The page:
This little piggy
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|"This Little Piggy"
- This little piggy went to market.
- This little piggy stayed home.
- This little piggy had roast beef,
- This little piggy had none.
- And this little piggy went wee wee wee all the way home.
Finger playtoes, each line corresponding to a different toe, usually starting with the big toe and ending with the little toe. A foot tickle is usually added during the "Wee...all the way home" section of the last line. It varies by the intensity of the tickle, and which parts of the foot are tickled. These often depend on by whom the game is played. The rhyme can also be seen as a counting rhyme, although the number of each toe (from 1 for the big toe to 5 for the little toe) is never stated. The game is usually played on a baby or young child.
OriginsThe first line of this rhyme was quoted in a medley "The Nurse's Song," written about 1728, a full version was not recorded until it was published in The Famous Tommy Thumb's Little Story-Book, published in London about 1760. It then appeared with slight variations in many late eighteenth and early nineteenth century collections. Until the mid-twentieth century the lines referred to "little pigs."
BibliographyWentworth, George; Smith, David Eugene (1912). Work and Play with Numbers. Boston: Ginn & Company.
英國豬走向中國餐桌This little piggy went to China's ravenous market英國《金融時報》 路易絲•盧卡斯報導
Britain's ailing pig industry will be able to start exporting offal, trotters and other culinary delights to China, the world's biggest pig meat market, under a breakthrough trade deal to be sealed as early as next week.
Jim Paice, the agriculture minister, is heading to Beijing this weekend to put the finishing touches to an agreement that has been five years in the making.
“I'm almost certain that during my visit we will be able to tie up the final loose ends and British pork can be on its way to China,” Mr Paice said. “We estimate we can easily sell £50m of pig meat almost at the drop of a hat.”
British pig farmers, abattoirs and processors are struggling in the face of high input costs and of pricing constrained by aggressive retailers trying to win over cash-strapped consumers. The industry, which generates a net contribution of £300m to the economy, has halved in the past decade.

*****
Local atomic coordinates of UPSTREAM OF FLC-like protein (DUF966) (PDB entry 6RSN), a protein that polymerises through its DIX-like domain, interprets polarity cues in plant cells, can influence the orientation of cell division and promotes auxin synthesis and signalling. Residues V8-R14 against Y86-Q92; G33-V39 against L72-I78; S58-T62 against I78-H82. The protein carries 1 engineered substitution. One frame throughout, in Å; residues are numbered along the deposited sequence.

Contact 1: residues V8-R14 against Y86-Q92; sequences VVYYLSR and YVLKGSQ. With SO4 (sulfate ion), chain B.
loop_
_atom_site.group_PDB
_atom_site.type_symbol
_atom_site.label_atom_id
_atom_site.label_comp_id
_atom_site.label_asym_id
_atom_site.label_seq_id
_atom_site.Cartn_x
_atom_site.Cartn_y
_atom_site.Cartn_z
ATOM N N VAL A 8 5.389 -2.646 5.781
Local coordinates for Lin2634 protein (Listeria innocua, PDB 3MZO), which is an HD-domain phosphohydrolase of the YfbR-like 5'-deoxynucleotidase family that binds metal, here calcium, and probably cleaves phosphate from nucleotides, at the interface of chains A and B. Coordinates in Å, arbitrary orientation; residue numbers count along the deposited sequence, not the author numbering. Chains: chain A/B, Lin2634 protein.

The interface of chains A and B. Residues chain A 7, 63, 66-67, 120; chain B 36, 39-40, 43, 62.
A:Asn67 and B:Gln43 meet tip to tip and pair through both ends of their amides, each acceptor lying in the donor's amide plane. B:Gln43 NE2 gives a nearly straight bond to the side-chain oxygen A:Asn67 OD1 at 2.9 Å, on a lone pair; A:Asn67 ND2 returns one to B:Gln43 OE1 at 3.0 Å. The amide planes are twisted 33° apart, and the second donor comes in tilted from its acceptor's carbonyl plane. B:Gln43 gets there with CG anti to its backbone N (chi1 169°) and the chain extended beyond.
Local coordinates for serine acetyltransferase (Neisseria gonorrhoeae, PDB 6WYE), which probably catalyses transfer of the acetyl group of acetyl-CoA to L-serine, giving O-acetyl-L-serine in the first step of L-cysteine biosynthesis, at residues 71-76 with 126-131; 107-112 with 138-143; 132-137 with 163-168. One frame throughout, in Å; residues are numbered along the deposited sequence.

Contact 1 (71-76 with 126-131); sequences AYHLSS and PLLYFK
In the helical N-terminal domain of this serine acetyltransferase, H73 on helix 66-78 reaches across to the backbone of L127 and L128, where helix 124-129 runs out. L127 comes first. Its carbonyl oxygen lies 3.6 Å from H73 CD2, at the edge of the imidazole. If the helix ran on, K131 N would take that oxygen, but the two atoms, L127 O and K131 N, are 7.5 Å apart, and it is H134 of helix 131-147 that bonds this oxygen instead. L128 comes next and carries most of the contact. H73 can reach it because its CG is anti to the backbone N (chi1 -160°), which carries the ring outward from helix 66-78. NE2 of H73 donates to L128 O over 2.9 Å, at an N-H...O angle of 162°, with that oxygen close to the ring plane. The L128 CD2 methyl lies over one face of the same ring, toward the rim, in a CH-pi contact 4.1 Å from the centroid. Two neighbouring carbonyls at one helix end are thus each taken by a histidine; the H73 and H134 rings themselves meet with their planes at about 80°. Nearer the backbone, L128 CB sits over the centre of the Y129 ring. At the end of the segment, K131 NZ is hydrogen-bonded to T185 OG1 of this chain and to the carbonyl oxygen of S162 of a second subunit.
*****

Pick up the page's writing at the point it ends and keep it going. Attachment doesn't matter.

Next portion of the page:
Sales of the “fifth quarter” – tails, ears and other parts spurned by British diners – would build on a healthy trade in chicken feet and hearts already sold to China.
Sell ing the bits that would otherwise be binned, at a cost, should theoretically fatten the incomes of abattoirs and farmers, said Chris Jackson, export director at the British Pig Association. It should not result in pricier bacon at home.
英國養豬協會(British Pig Association)出口主管克里斯•傑克遜(Chris Jackson)表示，這些部位原本只能以較高的成本丟棄，現在銷往中國，理論上可以增加屠宰場和農民的收入，而且應該不會導致英國國內培根價格上漲。
Chinese farmers sell their pigs for twice as much as their British peers, partly because of the country's insatiable appetite for all things pork and “because they are not being screwed by the supermarkets – yet”, said Mr Jackson.
According to the OECD, China produces and consumes half the global output of pig meat. Chinese demand is growing as more wealth translates into more meat on dinner tables. “There is no doubt at all – and the Chinese are quite open about this – that they cannot produce their own pig meat supplies for the foreseeable future,” said Mr Paice.
British pigs have greater fertility, with the average sow producing twice as many piglets a year – up to 32 – as her Chinese cousin. That explains the next export agenda: pig semen.
The UK already sells live breeding pigs to China but has struggled to jump through veterinary hoops on semen. Mr Jackson said he will invite Chinese vets next week to make inspections in late July.
He believes genetics is “what China really wants”. Despite the small size of the British industry Mr Jackson says it is a world leader. “Even America comes to us to buy genetics, mainly pigs but also sheep and cattle.” Genetics improves pig economics, he says. British pigs can be fattened up for the kill in just three months but Chinese pigs take a year – or about 260 additional days of 6kg of cereal-based feed for half-a-billion animals. “Take that away and you can see how the genetics industry can do such a wonderful job for planet Earth,” said Mr Jackson.
While farmers applaud Westminster's efforts, even Mr Paice conceded the country has lost a head start. “The fact is we export more food to Belgium than we do to all the Bric countries [Brazil, Russia, India and China] together,” he said . “That's a pretty damning indictment of our efforts.”